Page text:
A Client’s Financial Forecast – A Reflection

Mar 27, 2021

I am just completing an update of a client’s financial forecast model. This occurs on a regular basis as we refine and extend it, as our knowledge and understanding of the business increases and strategy changes are incorporated. I have been involved with this client for 18 months and thought I would take a moment to reflect on this period. Their performance over this period has been phenomenal. Strong volume and profit growth (from a small base to a number in the millions), a value creating acquisition and a business now with significant value.

They credit some of this success to the financial model that I built upon commencing my involvement with them. They now have full visibility to the profitability of individual products and of product categories, customers and sales channels. This has enabled them to focus sales efforts on the more profitable elements of the business, work to reduce costs in some areas and have an understanding of the impact of certain actions on future profit.

The model is detailed – starting at an individual product level and the entry of input costs such as purchases, production, freight, packaging, discounts/rebates and marketing costs to produce a profit for each product. Various summary reports, the ability to run scenarios and the standard 3-way financial reports, namely profit & loss, cash flow and balance sheet are the outputs.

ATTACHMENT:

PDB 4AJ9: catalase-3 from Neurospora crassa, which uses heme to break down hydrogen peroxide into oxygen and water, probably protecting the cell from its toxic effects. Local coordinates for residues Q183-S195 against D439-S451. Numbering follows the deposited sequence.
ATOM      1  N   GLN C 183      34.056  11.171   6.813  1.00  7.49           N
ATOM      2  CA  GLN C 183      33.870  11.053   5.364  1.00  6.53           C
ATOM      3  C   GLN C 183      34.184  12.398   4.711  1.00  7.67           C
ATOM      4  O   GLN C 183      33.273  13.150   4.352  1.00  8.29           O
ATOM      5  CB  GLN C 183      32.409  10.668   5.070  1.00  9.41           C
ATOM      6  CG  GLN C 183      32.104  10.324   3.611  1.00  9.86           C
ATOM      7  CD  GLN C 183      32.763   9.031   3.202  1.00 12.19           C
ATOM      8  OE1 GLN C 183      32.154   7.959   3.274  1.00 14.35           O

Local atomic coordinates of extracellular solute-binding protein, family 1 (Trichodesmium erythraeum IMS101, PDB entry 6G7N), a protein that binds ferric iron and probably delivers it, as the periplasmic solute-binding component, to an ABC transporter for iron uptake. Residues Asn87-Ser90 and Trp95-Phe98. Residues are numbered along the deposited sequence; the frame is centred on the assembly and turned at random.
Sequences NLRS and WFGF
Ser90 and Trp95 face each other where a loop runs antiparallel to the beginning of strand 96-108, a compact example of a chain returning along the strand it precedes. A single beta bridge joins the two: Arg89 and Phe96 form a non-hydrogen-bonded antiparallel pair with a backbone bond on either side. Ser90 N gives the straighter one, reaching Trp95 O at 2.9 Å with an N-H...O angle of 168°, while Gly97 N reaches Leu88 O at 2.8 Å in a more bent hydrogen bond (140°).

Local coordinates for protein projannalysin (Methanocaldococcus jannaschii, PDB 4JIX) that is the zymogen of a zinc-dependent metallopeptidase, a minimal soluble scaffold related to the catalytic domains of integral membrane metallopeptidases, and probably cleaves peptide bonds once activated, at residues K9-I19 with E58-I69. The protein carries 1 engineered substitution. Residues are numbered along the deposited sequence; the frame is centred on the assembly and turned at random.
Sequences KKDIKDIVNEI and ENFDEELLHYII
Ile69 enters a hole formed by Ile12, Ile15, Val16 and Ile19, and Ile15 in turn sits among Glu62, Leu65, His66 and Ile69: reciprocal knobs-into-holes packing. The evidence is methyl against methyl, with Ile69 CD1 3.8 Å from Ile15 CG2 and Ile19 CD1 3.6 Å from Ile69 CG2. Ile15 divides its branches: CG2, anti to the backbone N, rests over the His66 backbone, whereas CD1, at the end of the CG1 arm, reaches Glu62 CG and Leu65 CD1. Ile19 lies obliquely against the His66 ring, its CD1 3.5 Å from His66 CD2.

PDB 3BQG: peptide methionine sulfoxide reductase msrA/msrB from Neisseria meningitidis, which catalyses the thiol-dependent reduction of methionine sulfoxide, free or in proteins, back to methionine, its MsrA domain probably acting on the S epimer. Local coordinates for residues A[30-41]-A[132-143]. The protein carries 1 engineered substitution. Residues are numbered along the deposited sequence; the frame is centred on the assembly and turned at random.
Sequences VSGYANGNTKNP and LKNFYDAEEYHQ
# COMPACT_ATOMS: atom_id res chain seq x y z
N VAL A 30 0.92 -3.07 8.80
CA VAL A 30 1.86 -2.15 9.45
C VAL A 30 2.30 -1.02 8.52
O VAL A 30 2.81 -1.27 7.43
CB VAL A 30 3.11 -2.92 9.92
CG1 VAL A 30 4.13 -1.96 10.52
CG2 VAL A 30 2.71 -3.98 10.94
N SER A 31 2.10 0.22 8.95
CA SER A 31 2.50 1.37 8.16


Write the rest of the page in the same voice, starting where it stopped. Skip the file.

This business had been operating for a number of years before my involvement and hadn’t previously utilised a financial model. It took some time for the CEO to adopt the model and incorporate it into the business’ decision-making process. He is now the biggest user of the model and a version of it is kept live with a link to the production schedule. Their understanding of the elements driving the profitability of their business is now much better, the model gives them much greater visibility and a better basis for decision making.

Over my commercial career I have utilised financial models in every job/ business I have been involved with. To build a model you need to have a good understanding of the operations of a business and I have always found this learning exercise invaluable. The model gives you a view of the future helping to minimise surprises and provides targets to chase and against which actual performance can be assessed.

From my interactions with businesses and their owners over the last 18 months it has surprised me how many businesses do not utilise financial models and incorporate them into their decision-making processes. More surprising is the number of business owners/managers who do not even understand what a financial model is and how it can be utilised to help run a business